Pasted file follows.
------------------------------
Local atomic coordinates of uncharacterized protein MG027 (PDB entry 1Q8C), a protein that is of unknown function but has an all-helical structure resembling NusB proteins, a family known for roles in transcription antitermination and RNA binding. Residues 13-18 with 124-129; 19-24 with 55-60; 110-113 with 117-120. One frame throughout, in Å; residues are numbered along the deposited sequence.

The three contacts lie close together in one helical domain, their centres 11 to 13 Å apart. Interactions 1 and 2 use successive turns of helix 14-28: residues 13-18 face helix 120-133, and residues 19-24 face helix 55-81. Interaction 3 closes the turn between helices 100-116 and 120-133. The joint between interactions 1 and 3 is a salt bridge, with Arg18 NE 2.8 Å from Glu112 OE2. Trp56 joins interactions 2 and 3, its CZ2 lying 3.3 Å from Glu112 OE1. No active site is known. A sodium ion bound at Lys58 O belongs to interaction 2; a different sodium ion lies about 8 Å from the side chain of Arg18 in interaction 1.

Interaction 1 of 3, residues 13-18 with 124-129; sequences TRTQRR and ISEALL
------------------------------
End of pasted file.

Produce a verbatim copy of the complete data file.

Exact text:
Local atomic coordinates of uncharacterized protein MG027 (PDB entry 1Q8C), a protein that is of unknown function but has an all-helical structure resembling NusB proteins, a family known for roles in transcription antitermination and RNA binding. Residues 13-18 with 124-129; 19-24 with 55-60; 110-113 with 117-120. One frame throughout, in Å; residues are numbered along the deposited sequence.

The three contacts lie close together in one helical domain, their centres 11 to 13 Å apart. Interactions 1 and 2 use successive turns of helix 14-28: residues 13-18 face helix 120-133, and residues 19-24 face helix 55-81. Interaction 3 closes the turn between helices 100-116 and 120-133. The joint between interactions 1 and 3 is a salt bridge, with Arg18 NE 2.8 Å from Glu112 OE2. Trp56 joins interactions 2 and 3, its CZ2 lying 3.3 Å from Glu112 OE1. No active site is known. A sodium ion bound at Lys58 O belongs to interaction 2; a different sodium ion lies about 8 Å from the side chain of Arg18 in interaction 1.

Interaction 1 of 3, residues 13-18 with 124-129; sequences TRTQRR and ISEALL